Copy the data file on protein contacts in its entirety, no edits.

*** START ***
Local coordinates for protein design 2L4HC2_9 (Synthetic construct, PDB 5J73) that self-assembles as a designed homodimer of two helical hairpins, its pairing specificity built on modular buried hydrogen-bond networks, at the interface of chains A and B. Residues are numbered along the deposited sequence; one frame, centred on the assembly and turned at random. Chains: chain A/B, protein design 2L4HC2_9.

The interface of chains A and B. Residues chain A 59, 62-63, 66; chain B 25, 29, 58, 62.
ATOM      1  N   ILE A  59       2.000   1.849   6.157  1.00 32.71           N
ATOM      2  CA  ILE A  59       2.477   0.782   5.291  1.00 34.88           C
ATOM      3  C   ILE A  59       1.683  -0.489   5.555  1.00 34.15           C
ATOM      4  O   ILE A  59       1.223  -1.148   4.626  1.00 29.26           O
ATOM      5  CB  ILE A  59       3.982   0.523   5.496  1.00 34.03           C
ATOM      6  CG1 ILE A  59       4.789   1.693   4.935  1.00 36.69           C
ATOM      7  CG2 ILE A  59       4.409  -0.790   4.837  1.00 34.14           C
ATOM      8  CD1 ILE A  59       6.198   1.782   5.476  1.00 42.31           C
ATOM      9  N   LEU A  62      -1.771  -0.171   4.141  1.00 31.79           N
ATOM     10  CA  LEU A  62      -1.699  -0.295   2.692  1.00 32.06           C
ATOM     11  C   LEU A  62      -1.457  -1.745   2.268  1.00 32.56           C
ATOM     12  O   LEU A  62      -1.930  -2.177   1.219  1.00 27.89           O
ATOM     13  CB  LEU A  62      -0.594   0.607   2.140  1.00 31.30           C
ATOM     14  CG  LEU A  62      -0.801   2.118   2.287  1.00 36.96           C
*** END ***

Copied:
Local coordinates for protein design 2L4HC2_9 (Synthetic construct, PDB 5J73) that self-assembles as a designed homodimer of two helical hairpins, its pairing specificity built on modular buried hydrogen-bond networks, at the interface of chains A and B. Residues are numbered along the deposited sequence; one frame, centred on the assembly and turned at random. Chains: chain A/B, protein design 2L4HC2_9.

The interface of chains A and B. Residues chain A 59, 62-63, 66; chain B 25, 29, 58, 62.
ATOM      1  N   ILE A  59       2.000   1.849   6.157  1.00 32.71           N
ATOM      2  CA  ILE A  59       2.477   0.782   5.291  1.00 34.88           C
ATOM      3  C   ILE A  59       1.683  -0.489   5.555  1.00 34.15           C
ATOM      4  O   ILE A  59       1.223  -1.148   4.626  1.00 29.26           O
ATOM      5  CB  ILE A  59       3.982   0.523   5.496  1.00 34.03           C
ATOM      6  CG1 ILE A  59       4.789   1.693   4.935  1.00 36.69           C
ATOM      7  CG2 ILE A  59       4.409  -0.790   4.837  1.00 34.14           C
ATOM      8  CD1 ILE A  59       6.198   1.782   5.476  1.00 42.31           C
ATOM      9  N   LEU A  62      -1.771  -0.171   4.141  1.00 31.79           N
ATOM     10  CA  LEU A  62      -1.699  -0.295   2.692  1.00 32.06           C
ATOM     11  C   LEU A  62      -1.457  -1.745   2.268  1.00 32.56           C
ATOM     12  O   LEU A  62      -1.930  -2.177   1.219  1.00 27.89           O
ATOM     13  CB  LEU A  62      -0.594   0.607   2.140  1.00 31.30           C
ATOM     14  CG  LEU A  62      -0.801   2.118   2.287  1.00 36.96           C